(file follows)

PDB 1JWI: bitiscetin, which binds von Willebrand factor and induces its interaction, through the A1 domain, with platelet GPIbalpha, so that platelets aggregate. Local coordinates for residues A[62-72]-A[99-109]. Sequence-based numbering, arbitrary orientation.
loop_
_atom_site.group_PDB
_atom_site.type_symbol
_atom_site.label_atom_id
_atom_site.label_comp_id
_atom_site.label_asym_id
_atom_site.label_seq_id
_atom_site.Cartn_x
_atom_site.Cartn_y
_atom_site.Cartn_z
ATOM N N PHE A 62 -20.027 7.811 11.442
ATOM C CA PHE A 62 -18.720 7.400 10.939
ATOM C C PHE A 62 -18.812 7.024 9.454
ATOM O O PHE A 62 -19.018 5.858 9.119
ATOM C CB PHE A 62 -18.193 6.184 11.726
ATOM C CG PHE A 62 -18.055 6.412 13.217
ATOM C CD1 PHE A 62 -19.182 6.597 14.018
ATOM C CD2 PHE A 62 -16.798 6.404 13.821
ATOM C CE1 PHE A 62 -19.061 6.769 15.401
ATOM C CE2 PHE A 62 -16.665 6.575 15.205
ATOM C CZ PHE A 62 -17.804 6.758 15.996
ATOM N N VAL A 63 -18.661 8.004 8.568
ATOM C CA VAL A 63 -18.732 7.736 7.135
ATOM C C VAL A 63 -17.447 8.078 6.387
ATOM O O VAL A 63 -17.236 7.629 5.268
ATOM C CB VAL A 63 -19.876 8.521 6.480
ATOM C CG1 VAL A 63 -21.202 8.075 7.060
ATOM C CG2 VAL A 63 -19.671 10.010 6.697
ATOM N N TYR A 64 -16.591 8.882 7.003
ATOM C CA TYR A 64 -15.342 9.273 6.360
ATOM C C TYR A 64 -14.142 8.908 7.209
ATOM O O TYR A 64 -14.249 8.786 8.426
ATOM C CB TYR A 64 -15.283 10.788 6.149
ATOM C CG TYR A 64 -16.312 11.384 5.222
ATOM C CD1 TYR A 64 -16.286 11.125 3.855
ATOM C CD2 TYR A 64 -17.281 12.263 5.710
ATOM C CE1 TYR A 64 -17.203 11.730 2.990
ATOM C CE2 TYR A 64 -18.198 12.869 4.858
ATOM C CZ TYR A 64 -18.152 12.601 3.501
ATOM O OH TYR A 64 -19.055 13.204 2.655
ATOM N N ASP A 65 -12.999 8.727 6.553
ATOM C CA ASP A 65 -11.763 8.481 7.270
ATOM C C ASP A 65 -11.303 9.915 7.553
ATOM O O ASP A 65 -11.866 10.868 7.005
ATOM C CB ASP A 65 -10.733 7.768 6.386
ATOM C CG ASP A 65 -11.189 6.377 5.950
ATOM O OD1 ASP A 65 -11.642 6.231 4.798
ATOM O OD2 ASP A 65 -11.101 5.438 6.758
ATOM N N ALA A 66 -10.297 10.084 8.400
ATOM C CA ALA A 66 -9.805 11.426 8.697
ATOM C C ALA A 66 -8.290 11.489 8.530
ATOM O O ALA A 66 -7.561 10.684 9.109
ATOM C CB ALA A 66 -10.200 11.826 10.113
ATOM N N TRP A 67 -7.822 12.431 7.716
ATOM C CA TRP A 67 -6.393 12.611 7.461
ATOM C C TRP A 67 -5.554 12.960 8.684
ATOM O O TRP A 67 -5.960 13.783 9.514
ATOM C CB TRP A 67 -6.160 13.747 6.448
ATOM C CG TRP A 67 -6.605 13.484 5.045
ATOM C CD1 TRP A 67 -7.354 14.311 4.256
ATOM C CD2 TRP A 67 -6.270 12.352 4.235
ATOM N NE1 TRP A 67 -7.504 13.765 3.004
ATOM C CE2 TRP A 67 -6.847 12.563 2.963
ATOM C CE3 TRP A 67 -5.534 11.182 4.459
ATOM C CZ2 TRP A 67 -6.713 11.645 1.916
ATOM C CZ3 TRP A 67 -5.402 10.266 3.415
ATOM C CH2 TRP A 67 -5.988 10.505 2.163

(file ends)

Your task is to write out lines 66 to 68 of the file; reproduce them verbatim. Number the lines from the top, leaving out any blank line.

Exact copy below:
ATOM C CZ2 TRP A 67 -6.713 11.645 1.916
ATOM C CZ3 TRP A 67 -5.402 10.266 3.415
ATOM C CH2 TRP A 67 -5.988 10.505 2.163